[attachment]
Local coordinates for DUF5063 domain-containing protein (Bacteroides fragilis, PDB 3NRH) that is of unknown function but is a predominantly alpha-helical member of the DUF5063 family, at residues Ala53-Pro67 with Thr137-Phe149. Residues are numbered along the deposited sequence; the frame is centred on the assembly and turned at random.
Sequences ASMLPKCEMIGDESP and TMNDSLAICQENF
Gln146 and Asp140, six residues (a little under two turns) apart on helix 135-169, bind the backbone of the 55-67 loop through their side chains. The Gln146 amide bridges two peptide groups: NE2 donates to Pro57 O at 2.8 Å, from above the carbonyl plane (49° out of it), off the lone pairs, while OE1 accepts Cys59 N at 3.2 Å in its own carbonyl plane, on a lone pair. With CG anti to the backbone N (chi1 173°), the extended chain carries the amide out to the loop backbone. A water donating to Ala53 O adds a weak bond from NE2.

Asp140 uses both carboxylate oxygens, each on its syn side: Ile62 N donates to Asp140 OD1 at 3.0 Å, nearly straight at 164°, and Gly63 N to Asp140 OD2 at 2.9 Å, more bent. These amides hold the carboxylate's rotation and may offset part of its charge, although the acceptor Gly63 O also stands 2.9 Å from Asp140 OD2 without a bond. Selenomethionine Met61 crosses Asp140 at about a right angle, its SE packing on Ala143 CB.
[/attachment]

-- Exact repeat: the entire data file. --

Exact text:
Local coordinates for DUF5063 domain-containing protein (Bacteroides fragilis, PDB 3NRH) that is of unknown function but is a predominantly alpha-helical member of the DUF5063 family, at residues Ala53-Pro67 with Thr137-Phe149. Residues are numbered along the deposited sequence; the frame is centred on the assembly and turned at random.
Sequences ASMLPKCEMIGDESP and TMNDSLAICQENF
Gln146 and Asp140, six residues (a little under two turns) apart on helix 135-169, bind the backbone of the 55-67 loop through their side chains. The Gln146 amide bridges two peptide groups: NE2 donates to Pro57 O at 2.8 Å, from above the carbonyl plane (49° out of it), off the lone pairs, while OE1 accepts Cys59 N at 3.2 Å in its own carbonyl plane, on a lone pair. With CG anti to the backbone N (chi1 173°), the extended chain carries the amide out to the loop backbone. A water donating to Ala53 O adds a weak bond from NE2.

Asp140 uses both carboxylate oxygens, each on its syn side: Ile62 N donates to Asp140 OD1 at 3.0 Å, nearly straight at 164°, and Gly63 N to Asp140 OD2 at 2.9 Å, more bent. These amides hold the carboxylate's rotation and may offset part of its charge, although the acceptor Gly63 O also stands 2.9 Å from Asp140 OD2 without a bond. Selenomethionine Met61 crosses Asp140 at about a right angle, its SE packing on Ala143 CB.